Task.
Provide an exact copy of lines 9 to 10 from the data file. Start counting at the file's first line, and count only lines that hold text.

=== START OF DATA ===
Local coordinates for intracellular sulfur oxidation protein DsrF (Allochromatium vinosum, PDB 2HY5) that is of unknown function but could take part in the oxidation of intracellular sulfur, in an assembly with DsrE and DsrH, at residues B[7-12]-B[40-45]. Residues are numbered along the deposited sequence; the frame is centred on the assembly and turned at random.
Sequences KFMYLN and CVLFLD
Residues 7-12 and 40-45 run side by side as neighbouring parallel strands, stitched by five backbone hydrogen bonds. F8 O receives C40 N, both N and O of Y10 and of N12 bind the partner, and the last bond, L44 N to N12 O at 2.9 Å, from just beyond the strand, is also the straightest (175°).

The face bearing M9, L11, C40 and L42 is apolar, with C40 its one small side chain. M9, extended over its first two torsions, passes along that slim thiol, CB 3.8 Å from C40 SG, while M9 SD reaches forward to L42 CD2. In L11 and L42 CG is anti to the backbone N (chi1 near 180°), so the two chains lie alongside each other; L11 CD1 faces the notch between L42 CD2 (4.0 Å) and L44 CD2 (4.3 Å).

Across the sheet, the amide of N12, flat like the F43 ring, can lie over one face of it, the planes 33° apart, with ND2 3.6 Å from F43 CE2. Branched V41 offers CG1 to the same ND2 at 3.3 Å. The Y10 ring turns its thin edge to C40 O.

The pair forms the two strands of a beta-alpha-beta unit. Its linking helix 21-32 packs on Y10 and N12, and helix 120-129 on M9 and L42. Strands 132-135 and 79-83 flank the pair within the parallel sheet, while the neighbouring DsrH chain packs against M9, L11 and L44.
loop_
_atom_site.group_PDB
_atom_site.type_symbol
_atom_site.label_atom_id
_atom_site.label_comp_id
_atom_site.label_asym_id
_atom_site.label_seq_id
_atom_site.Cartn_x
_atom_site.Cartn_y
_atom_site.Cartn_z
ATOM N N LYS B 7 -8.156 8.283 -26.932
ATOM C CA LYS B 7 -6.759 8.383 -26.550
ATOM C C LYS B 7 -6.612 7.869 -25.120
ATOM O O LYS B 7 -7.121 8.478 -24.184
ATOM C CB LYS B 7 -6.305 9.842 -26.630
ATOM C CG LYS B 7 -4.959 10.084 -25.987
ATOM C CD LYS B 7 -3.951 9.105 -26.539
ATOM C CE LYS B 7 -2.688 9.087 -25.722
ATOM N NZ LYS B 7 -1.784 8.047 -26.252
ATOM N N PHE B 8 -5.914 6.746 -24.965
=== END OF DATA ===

_atom_site.type_symbol
_atom_site.label_atom_id